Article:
These days, most digital tasks can be completed with a current smart phone, but until very recently, 3D printing has not been one of them. However, Gerhard de Clercq and Pieter Scholtz, two fifteen-year-olds from South Africa, have set-out to change that. The student duo recently unveiled an app that they programmed which can accurately feed data to 3D printers via Bluetooth.
The app that the team developed is able to slice a 3D model and also offers movement and rotation adjustment options, which the phone can translate to a 3D printer. The app exports data in G-Code and it also receives data back from the printer. It displays live-updates of printer temperature, progress and estimated time remaining, among other things—so it is not just useful, but handy as well! Additionally, the program renders and processes surprisingly fast, especially considering that the Nokia Lumia 920 that the team used as the host is not exactly a powerhouse compared to some of the other smartphones currently available.
Scholtz and de Clercq developed their app with the motivation and intent to make 3D printing more accessible in Africa. The way that they plan to do this is by cutting-down on the cost of materials, and minimizing the devices and processes generally required to print solid models—a pretty logical and smart way to approach the challenge. In various media, the two students have mentioned that smartphones are more commonly found in Africa than are capable computer setups, so it is therefore logical to make the best use of the most powerful technology that is commonly-available to a broad audience.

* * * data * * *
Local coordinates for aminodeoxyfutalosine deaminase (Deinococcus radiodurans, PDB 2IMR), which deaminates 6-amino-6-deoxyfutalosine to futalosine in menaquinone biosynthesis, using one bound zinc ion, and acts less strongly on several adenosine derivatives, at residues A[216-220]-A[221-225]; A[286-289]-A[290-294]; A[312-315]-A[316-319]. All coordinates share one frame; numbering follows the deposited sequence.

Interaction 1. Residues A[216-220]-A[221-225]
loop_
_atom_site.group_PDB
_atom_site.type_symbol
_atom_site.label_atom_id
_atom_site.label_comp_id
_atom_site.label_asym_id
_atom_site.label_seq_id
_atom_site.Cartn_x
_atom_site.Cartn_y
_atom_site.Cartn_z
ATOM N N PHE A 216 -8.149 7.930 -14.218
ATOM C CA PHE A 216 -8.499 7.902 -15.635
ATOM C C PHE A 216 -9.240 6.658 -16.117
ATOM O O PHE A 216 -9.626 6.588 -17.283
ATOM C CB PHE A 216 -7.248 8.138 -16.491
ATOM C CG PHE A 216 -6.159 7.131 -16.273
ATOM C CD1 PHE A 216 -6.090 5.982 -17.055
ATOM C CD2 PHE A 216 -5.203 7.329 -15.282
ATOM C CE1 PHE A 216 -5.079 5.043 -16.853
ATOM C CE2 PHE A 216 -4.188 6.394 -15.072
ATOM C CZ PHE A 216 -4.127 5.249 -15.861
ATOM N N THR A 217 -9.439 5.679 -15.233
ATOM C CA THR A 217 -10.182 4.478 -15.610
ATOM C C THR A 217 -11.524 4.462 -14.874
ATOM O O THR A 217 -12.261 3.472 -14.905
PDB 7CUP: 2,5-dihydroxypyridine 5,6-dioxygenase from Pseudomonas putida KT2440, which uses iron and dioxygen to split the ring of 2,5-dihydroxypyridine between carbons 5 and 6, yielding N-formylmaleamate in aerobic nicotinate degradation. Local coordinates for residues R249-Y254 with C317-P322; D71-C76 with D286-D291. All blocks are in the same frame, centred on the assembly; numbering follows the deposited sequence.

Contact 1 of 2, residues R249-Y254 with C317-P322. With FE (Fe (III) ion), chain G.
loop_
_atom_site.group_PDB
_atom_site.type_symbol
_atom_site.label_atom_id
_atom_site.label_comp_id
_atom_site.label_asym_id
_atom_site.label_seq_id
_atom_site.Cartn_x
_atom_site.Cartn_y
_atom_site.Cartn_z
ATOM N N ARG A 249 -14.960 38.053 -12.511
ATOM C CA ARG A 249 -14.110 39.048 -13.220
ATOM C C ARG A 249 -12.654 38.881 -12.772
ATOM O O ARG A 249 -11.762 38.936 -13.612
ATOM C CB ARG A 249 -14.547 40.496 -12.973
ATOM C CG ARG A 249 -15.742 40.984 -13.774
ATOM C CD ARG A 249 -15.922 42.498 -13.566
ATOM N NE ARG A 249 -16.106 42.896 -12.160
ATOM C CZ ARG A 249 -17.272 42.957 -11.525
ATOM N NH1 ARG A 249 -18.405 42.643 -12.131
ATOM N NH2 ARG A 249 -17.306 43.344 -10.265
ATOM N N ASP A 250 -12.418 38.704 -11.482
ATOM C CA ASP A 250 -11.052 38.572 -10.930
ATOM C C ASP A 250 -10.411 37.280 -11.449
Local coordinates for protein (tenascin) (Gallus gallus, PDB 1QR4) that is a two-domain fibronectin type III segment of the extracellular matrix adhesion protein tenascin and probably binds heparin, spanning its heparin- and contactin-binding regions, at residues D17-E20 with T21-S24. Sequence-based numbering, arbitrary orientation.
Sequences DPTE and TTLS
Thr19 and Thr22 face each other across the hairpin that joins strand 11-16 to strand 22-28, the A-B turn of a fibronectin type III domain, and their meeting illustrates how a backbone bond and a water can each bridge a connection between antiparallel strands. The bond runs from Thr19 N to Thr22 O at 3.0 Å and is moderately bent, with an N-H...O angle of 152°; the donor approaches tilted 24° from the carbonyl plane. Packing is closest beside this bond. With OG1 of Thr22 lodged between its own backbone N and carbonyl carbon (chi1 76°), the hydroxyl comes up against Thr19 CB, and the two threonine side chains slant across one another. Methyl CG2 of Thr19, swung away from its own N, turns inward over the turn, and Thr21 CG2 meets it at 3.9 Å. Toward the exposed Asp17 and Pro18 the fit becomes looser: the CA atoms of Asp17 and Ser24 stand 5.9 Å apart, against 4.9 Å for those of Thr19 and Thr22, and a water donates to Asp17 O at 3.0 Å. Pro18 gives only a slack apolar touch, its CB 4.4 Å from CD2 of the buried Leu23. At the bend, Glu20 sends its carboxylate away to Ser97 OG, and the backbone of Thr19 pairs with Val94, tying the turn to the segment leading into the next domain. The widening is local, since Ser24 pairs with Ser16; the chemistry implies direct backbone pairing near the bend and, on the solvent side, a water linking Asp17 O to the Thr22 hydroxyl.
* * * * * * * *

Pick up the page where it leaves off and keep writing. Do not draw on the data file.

The printer that the duo used to showcase their innovation is a modified RepRap that Scholtz and de Clercq assembled and adjusted themselves. If you are unfamiliar with RepRap, it is an open-source community-based project aimed at do-it-yourself 3D printer design and assembly. It is centered-around the idea that you can 3D-print parts with one machine to spawn another. This prospect of auto-regeneration is one of the essential concepts that makes the idea of bringing 3D printing to developing nations so exciting, as it makes the actual process of obtaining 3D printers that much more feasible.
In various demonstrations thus far, Scholtz and de Clercq have printed usable protective cases for Nokia Lumia smartphones. In many ways, their choice of subject-matter further emphasizes the prospect that someday devices may be able to fully replicate themselves. Gerhard de Clercq and Pieter Scholtz were awarded gold medals at the 2013 Northern Gauteng Expo for Young Scientists for their achievement—way to go guys!